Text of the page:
Marvellous melaleucas

By Karen McGhee | November 22, 2016

Found from Top End swamps to the elegant avenues of Sydney’s eastern suburbs, our 300 species of paperbark are as Aussie as it gets.

WE’RE NEAR THE southern end of Queensland’s Wet Tropics World Heritage Area, where rainforest is treated like a botanical deity and people willingly stand before bulldozers to protect it. And yet here we are, with rangers from the Queensland Parks and Wildlife Service (QPWS), Terrain NRM and Girringun Aboriginal Corporation, setting fires to hold the stuff back.

Rainforest annually brings this region many millions of tourist dollars, but it is clearly not welcome everywhere. The rangers here are among land managers using late-winter, low- intensity fires to keep rainforest plants out of coastal forest types considered just as biologically precious. It’s a controversial practice that underpins a difficult ecological balancing act.

The habitat we’re working to protect is on the Bruce Highway’s inland side, near Cardwell. It’s a mixed forest where several species of melaleuca – also known as tea-tree or paperbark – are dominant. And the plan is to keep it that way by burning the understorey and rainforest species creeping in from the west. If they gained access, they’d force out the melaleucas and associated species.

It’s an incredibly important area worth preserving, explains, QPWS conservation officer Mark Parsons. “Up the top,” he says waving at a rise behind us, “is Bishop’s Peak where we have the blue banksia, which occurs only on Hinchinbrook Island and here on the adjacent mainland.”

The mixed paperbark forest, Mark adds, is also prime habitat for endangered mahogany gliders, found only in this coastal southern region of Queensland’s wet tropics. These possums rely on tall melaleucas and other canopy trees here to leap between feeding and den sites. Encroaching rainforest species force the gliders out of the already limited area where they survive.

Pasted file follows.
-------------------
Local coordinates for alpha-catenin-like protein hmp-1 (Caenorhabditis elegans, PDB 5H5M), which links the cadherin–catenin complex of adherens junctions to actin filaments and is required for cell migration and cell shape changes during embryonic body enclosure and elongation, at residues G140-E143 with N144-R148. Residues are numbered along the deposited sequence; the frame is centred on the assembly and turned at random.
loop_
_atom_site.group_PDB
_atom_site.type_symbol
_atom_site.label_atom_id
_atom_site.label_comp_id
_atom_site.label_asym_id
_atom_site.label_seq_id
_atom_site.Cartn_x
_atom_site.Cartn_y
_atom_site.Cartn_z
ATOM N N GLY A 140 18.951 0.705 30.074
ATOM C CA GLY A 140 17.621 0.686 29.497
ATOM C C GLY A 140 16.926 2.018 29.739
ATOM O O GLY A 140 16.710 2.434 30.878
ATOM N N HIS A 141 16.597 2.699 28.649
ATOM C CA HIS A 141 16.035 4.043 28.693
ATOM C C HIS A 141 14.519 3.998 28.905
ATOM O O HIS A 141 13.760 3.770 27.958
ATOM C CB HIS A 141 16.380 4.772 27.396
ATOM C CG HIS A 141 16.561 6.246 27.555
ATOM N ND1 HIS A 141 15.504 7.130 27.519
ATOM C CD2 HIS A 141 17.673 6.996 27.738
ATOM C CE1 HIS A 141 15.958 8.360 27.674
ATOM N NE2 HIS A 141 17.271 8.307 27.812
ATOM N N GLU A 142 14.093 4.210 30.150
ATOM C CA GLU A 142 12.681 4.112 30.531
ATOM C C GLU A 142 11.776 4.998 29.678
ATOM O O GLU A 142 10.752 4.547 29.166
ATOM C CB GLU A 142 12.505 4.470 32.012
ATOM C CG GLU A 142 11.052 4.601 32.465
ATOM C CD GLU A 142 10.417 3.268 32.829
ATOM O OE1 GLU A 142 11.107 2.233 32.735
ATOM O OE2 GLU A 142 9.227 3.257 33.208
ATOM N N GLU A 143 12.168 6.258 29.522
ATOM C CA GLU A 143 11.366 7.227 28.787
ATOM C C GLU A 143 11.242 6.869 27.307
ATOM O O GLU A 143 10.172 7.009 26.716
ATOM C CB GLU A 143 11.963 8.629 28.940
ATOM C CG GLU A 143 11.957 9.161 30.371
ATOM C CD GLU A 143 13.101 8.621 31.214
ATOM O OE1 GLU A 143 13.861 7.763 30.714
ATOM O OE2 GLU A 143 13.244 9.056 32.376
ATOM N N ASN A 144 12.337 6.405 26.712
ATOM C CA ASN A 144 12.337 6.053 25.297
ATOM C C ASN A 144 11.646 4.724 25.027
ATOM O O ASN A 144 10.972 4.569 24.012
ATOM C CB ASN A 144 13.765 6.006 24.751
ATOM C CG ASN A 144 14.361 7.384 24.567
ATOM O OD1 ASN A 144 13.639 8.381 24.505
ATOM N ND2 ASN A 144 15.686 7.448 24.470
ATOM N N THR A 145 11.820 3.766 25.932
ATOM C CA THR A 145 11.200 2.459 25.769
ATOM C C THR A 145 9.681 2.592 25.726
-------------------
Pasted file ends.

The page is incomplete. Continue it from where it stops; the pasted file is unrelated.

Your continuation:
One of the most compelling reasons for this burn, however, is to set up a firebreak to protect what lies a few hundred metres across the road from an out-of-control wildfire. Here, on the highway’s eastern side, is Sunday Creek, a thin mangrove-lined link with the Pacific Ocean. And wedged between the mangroves and a road lined with mixed melaleuca forest is a special stand of trees clinging to survival. The dominant species of this endangered plant community is the broad-leaf tea-tree, Melaleuca viridiflora. And around and below the tea-trees is a complex association of species, from paper daisies and ground orchids to ant plants and the Apollo jewel butterfly. It’s a forest type that was once widespread in north-eastern Queensland, but agricultural clearing, weed encroachment and damage by grazing stock and feral horses and pigs mean it now survives in only fragmented pockets. It’s been federally listed as endangered and protected since 2012.

Also working against the survival of broad-leaf tea-tree forests and, in fact, most large paperbark stands throughout Australia, is the preference of these trees for damp, swampy habitats. Up here, as it’s been throughout much of the country’s settled areas, these low- lying, wet/dry, fringe habitats have traditionally been filled in, destroyed and ‘reclaimed’ for dryland uses. There are still signs everywhere in north-eastern Queensland of just how extensive the coverage here by melaleucas would have once been.

“Much of north Queensland’s cane and cattle farms would have been covered by paperbarks,” Mark explains, “and you can still see the huge old trees, remnants of wider forests, across properties in the region.”

paperbark

The moisture held in thick, spongy, outer bark layers on melaleucas protects the deeper wood of the trunk during fire. ‘Epicormic’ shoots sprout directly from the trunk afterwards. (Image: Andrea Deegan)

ONCE YOU BEGIN looking for the distinctively shaggy, paper-like bark of melaleucas, you see them everywhere. Around Cairns the humid summertime air fills with the burnt caramel perfume of the flowers of the weeping paperbark, M. leucadendra, and swamp tea-tree, M. dealbata. Lorikeets descend on them in huge screeching flocks to feed on their rich nectar. So too do spectacled flying foxes; sometimes in such numbers that flights into and out of Cairns airport are delayed.